Skip to main content

Reductions in Retrieval Competition Predict the Benefit of Repeated Testing.

Author(s): Rafidi, Nicole S.; Hulbert, Justin C.; Brooks, Paula P.; Norman, Kenneth A.

To refer to this page use:
Abstract: Repeated testing leads to improved long-term memory retention compared to repeated study, but the mechanism underlying this improvement remains controversial. In this work, we test the hypothesis that retrieval practice benefits subsequent recall by reducing competition from related memories. This hypothesis implies that the degree of reduction in competition between retrieval practice attempts should predict subsequent memory for practiced items. To test this prediction, we collected electroencephalography (EEG) data across two sessions. In the first session, participants practiced selectively retrieving exemplars from superordinate semantic categories (high competition), as well as retrieving the names of the superordinate categories from exemplars (low competition). In the second session, participants repeatedly studied and were tested on Swahili-English vocabulary. One week after session two, participants were again tested on the vocabulary. We trained a within-subject classifier on the data from session one to distinguish high and low competition states. We then used this classifier to measure the change in competition across multiple successful retrieval practice attempts in the second session. The degree to which competition decreased for a given vocabulary word predicted whether it was subsequently remembered in the third session. These results are consistent with the hypothesis that repeated testing improves retention by reducing competition.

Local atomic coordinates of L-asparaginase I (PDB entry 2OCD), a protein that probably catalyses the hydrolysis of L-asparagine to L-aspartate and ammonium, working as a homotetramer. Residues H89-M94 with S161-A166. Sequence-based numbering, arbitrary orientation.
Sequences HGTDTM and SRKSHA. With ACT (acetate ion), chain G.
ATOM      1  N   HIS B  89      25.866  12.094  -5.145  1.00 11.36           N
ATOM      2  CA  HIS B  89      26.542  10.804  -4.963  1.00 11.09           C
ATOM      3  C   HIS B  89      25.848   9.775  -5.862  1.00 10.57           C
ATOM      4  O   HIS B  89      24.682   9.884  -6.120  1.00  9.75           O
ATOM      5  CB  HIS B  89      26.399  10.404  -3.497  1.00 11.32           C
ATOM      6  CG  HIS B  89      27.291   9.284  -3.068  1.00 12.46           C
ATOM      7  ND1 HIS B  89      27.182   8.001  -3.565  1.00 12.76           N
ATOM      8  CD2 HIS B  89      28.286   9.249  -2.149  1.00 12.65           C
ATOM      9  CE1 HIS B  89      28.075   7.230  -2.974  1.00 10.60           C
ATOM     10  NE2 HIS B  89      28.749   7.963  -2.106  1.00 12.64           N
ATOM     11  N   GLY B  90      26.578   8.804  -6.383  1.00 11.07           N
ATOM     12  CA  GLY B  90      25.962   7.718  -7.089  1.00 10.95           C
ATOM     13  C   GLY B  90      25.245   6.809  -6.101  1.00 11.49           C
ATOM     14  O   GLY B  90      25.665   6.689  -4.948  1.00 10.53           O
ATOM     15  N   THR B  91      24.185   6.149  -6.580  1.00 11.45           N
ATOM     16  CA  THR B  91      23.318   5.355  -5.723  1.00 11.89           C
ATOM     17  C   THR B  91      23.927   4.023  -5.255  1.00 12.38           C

Publication Date: 6-Aug-2018
Electronic Publication Date: 6-Aug-2018
Citation: Rafidi, Nicole S, Hulbert, Justin C, Brooks, Paula P, Norman, Kenneth A. (2018). Reductions in Retrieval Competition Predict the Benefit of Repeated Testing.. Scientific reports, 8 (1), 11714 - ?. doi:10.1038/s41598-018-29686-y
DOI: doi:10.1038/s41598-018-29686-y
ISSN: 2045-2322
EISSN: 2045-2322
Pages: 1-12
Language: eng
Type of Material: Journal Article
Journal/Proceeding Title: Scientific Reports
Version: Final published version. This is an open access article.

Items in OAR@Princeton are protected by copyright, with all rights reserved, unless otherwise indicated.